In contrast, a negative feedback mechanism would prevent additional release of a hormone when levels of the existing hormone were too elevated. This results in stable homeostasis around a constant hormone concentration in the blood.

Example Question #4 : Endocrine Regulatory Mechanisms

Grave's Disease is an autoimmune disorder that causes antibodies to bind onto thyroid-stimulating hormone (TSH) receptors on the thyroid. This causes the thyroid to constantly release T3 and T4. What effect would this have on TSH levels?

Possible Answers:

TSH levels would increase, and then decrease

TSH levels would be decreased

TSH levels would not be affected

TSH levels would decrease, and then increase

TSH levels would be increased

Correct answer:

TSH levels would be decreased

Explanation:

Thyroid-stimulating hormone (TSH) levels would be decreased.

The thyroid hormones T3 and T4 act in a negative feedback loop to regulate thyroid activity. Release of TSH increases thyroid activity, while release of the thyroid hormones decreases thyroid activity by suppressing further release of TSH. Since the thyroid is overstimulated in Grave's Disease, excess T3 and T4 are being produced. These hormones will act on the feedback loop to suppress TSH release, lowering TSH levels in individuals with this disease. Since the antibodies bind to the TSH receptors, there are increased levels of T3 and T4 in the body, which negatively inhibit the production of TSH because the body is already flooded with the products of TSH action.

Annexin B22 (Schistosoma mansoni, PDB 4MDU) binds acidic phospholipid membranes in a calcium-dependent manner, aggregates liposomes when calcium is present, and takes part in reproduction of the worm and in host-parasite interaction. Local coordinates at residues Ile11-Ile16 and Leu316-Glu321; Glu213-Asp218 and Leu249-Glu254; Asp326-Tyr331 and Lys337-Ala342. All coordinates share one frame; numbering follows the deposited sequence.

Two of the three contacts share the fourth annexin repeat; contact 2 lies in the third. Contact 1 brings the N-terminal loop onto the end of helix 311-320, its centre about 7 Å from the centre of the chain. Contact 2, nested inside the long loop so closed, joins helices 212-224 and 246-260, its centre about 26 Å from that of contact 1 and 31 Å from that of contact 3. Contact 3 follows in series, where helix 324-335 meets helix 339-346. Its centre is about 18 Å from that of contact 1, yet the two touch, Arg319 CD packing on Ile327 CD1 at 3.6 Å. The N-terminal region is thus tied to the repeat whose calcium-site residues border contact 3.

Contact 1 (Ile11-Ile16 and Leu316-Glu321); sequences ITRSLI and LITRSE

Example Question #5 : Endocrine Regulatory Mechanisms

Insulin is a peptide hormone responsible for lowering blood glucose levels. In some forms of diabetes mellitus, insulin is lacking. Why do diabetics inject insulin into their bodies rather than consuming an insulin pill?

Possible Answers:

Injecting insulin directly into the bloodstream is much safer than consuming an insulin pill

Injecting insulin allows for it to be dispensed in a slow-release fashion, while consuming an insulin pill releases the hormone rapidly

Injecting insulin delivers it directly into the bloodstream, while consuming a pill would require it to travel through the gastrointestinal tract before being utilized

There is no advantage to injecting insulin versus consuming an insulin pill; insulin is injected simply because that is how it is manufactured

Injecting insulin delivers it directly to the brain, while consuming a pill would require it to travel through the gastrointestinal tract first

Correct answer:

Injecting insulin delivers it directly into the bloodstream, while consuming a pill would require it to travel through the gastrointestinal tract before being utilized

Explanation:

Injecting insulin into the body delivers it directly into the bloodstream, while consuming an insulin pill would require it to pass through the gastrointestinal tract. In the gut, the pill would be degraded first and then absorbed into the bloodstream. This entire process would result in a small amount of insulin circulating in the blood, and therefore be much less effective than an insulin injection. Additionally, injecting insulin directly allows more rapid administration of a more consistent dose. 

Example Question #6 : Endocrine Regulatory Mechanisms

Which hormones act as antagonists to bone growth?

Possible Answers:

Androgens and estrogens

Adrenalines and cortisols

Epinephrines and norepinephrines

Gonadotropins and luteins

Vasopressin and erythropoietin

Correct answer:

Androgens and estrogens

Explanation:

Androgens and estrogens, the sex hormones, feedback to inhibit somatotropins, the growth hormones. In humans, the sex hormones are produced in puberty, disabling the growth plates and halting growth.